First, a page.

A Downtown Manhattan Apartment That’s Filled with Uptown Pattern and Charm
Tribeca endures as a cool nexus of Manhattan living, conjuring images of airy, art-filled lofts combined with family-friendly amenities. As a result, it continues to draw young families who appreciate spacious dwellings, good schools and restaurants, and chic shopping. But for one young family who liked the downtown vibe but didn’t want to forego design elements more typical of an Upper East Side prewar building, Tribeca posed a challenge.
As newlyweds, the couple—now the parents of a baby girl—chose an apartment that was essentially “a series of white boxes,” recalls Lauren McGrath, the designer who, with her mother and business partner Suzanne McGrath, was hired to reimagine the space and infuse it with warmth and interesting details.
The project emerged when the wife, newly engaged, discovered the design duo via their blog. “She’d been following us for years and hoped to one day hire us to decorate her home,” Lauren says. “We love working with people who find us through our blog because they often feel like they already know us—an invaluable advantage.”
For their first home together, the Tribeca couple wanted a reflection of their personalities. “The wife is very feminine. Think: floral patterns, jewel tones, soft carpeting underfoot,” says Suzanne, who worked for Ellie Cullman and Thierry Despont early in her career and, later, as a producer for Martha Stewart’s TV show before she cofounded McGrath II, in New York. The apartment, though, lacked the charm and details the clients sought. Gut renovations of the kitchen and bathrooms helped infuse the space with intimacy. The duo focused on adding architectural distinction to the rest of the layout. “The living-dining-kitchen area is one very long room; we designed an entire wall of millwork/bookcases on the fireplace wall to help add visual interest and also to separate the two living areas,” Suzanne says.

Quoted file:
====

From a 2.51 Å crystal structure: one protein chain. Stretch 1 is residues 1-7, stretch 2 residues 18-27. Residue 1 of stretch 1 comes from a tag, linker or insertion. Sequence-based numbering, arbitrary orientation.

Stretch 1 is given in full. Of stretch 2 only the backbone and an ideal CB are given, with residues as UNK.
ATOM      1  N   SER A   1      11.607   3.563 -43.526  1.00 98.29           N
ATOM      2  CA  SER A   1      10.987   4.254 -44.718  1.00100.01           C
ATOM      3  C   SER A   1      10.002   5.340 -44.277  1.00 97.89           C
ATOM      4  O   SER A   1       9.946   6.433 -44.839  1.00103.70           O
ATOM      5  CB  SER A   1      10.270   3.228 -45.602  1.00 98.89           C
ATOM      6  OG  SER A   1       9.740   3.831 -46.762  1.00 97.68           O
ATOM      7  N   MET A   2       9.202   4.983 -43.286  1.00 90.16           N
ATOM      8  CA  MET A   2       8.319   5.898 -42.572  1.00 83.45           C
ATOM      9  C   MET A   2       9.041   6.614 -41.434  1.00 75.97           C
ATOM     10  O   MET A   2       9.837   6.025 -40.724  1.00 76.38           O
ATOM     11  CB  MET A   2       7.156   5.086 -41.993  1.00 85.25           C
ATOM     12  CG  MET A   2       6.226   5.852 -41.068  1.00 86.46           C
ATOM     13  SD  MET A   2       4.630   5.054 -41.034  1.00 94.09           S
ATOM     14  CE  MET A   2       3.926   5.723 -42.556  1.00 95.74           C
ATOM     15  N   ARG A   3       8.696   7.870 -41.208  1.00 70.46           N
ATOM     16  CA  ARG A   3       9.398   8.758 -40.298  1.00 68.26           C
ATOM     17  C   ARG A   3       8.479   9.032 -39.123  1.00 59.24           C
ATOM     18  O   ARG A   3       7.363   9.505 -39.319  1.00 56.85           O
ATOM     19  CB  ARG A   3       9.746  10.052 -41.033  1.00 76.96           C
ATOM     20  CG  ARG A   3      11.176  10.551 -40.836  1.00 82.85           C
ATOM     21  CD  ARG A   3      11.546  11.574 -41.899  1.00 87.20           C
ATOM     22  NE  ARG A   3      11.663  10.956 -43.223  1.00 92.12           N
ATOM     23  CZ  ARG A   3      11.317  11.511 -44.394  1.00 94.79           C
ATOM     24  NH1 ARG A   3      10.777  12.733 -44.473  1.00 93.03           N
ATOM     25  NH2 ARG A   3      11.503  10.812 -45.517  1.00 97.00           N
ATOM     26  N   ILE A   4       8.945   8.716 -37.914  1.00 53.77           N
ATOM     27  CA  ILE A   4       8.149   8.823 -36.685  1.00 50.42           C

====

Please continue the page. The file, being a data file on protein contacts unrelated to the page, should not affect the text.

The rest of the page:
For this mother-daughter team—whose second book is in the works and who also hope to produce a rug and fabric line—this project was a departure from the typical homes they tackle. But, as on all their projects, it was an opportunity to hone their skills and explore creative impulses. “I like working with someone whose creativity I admire and who isn’t afraid to tell me if something isn’t good,” Lauren says. As for her Suzanne, the feeling is mutual.
Reprinted from AD January 14